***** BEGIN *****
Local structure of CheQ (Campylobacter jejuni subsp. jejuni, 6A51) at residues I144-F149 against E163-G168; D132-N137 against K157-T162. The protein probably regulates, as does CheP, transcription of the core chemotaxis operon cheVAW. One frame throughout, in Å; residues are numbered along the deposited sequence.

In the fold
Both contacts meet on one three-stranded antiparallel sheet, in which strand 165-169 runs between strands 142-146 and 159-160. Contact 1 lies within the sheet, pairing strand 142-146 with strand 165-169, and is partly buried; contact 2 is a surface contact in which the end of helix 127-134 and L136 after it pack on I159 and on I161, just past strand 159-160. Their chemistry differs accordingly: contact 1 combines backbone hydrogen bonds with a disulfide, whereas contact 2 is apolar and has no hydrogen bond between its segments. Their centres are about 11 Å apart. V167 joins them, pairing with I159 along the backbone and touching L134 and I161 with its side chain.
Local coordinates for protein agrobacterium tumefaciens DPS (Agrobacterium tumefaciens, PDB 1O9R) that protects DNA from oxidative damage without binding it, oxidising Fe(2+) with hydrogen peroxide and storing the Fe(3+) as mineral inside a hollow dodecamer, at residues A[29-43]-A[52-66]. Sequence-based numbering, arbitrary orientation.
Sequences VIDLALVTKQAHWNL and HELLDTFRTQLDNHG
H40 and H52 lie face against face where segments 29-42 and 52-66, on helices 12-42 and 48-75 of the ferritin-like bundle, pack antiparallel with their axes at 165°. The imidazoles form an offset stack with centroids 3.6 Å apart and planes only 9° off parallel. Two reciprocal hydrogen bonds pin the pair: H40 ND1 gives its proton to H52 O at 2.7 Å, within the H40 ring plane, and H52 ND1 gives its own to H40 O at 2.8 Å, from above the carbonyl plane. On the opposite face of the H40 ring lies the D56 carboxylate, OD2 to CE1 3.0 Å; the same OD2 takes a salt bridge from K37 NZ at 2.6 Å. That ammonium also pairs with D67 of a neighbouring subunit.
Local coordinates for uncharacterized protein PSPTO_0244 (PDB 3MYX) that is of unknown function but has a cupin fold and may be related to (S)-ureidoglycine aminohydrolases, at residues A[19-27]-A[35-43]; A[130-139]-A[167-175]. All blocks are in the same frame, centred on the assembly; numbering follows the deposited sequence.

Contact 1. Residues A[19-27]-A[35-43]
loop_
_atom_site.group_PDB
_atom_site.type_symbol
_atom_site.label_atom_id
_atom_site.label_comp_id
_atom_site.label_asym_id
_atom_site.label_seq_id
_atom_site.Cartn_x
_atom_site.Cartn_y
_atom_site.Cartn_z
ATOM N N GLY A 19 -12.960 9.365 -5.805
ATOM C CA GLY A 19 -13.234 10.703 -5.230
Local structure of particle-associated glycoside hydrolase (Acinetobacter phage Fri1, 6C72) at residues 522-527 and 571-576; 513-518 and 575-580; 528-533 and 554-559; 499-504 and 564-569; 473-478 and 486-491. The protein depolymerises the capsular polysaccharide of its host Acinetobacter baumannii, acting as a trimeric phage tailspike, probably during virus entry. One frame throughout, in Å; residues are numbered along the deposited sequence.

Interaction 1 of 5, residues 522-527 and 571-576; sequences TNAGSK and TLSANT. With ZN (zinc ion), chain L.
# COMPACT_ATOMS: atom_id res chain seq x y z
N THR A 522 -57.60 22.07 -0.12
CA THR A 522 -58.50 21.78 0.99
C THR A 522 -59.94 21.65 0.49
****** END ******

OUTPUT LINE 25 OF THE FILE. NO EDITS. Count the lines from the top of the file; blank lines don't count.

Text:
CA THR A 522 -58.50 21.78 0.99